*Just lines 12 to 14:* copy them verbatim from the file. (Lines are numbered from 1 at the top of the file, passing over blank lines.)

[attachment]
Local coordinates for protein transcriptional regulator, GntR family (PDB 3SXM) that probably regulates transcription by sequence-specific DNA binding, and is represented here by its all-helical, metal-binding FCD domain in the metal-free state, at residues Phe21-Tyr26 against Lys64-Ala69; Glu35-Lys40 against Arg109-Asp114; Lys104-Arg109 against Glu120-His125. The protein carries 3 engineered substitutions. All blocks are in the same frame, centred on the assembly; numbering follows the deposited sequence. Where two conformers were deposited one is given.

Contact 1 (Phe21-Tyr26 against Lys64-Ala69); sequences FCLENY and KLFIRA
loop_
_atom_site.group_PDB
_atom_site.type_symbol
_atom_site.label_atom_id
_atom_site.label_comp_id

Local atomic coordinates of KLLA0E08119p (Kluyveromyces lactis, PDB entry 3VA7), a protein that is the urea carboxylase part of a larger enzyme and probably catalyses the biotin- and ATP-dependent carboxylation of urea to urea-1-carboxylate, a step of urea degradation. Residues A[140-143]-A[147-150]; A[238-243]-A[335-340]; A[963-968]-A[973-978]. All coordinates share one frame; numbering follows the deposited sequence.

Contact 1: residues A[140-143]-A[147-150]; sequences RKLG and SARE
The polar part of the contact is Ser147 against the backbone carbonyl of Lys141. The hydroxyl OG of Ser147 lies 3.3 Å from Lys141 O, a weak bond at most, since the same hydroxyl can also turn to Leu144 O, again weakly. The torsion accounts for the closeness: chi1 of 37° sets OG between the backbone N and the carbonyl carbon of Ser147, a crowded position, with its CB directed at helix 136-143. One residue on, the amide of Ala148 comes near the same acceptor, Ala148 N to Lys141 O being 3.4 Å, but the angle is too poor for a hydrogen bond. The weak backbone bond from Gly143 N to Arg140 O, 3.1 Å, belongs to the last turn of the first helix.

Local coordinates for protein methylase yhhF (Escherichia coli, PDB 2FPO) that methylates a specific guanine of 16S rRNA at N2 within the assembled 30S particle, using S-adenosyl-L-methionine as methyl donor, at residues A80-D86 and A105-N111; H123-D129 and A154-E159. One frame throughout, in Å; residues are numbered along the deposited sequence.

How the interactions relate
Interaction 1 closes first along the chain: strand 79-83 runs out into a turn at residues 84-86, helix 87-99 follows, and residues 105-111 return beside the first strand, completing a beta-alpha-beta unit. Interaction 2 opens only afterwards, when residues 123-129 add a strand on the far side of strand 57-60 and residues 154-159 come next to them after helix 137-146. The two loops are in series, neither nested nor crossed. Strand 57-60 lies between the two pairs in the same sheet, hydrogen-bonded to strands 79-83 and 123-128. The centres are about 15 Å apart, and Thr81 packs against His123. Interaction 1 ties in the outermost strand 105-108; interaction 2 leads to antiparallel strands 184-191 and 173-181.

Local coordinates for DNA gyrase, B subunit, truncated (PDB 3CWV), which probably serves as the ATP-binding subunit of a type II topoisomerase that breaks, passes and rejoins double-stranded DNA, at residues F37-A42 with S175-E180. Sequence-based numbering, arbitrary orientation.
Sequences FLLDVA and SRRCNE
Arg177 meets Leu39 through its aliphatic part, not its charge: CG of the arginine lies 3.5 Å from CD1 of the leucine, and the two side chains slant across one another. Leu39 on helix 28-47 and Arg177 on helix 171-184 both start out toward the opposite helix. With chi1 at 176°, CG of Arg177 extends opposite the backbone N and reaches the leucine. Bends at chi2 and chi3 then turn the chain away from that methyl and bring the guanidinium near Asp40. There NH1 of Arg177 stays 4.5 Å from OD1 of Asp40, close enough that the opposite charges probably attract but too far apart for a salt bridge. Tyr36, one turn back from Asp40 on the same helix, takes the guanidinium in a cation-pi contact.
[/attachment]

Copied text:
How the interactions relate
Interaction 1 closes first along the chain: strand 79-83 runs out into a turn at residues 84-86, helix 87-99 follows, and residues 105-111 return beside the first strand, completing a beta-alpha-beta unit. Interaction 2 opens only afterwards, when residues 123-129 add a strand on the far side of strand 57-60 and residues 154-159 come next to them after helix 137-146. The two loops are in series, neither nested nor crossed. Strand 57-60 lies between the two pairs in the same sheet, hydrogen-bonded to strands 79-83 and 123-128. The centres are about 15 Å apart, and Thr81 packs against His123. Interaction 1 ties in the outermost strand 105-108; interaction 2 leads to antiparallel strands 184-191 and 173-181.

Local coordinates for DNA gyrase, B subunit, truncated (PDB 3CWV), which probably serves as the ATP-binding subunit of a type II topoisomerase that breaks, passes and rejoins double-stranded DNA, at residues F37-A42 with S175-E180. Sequence-based numbering, arbitrary orientation.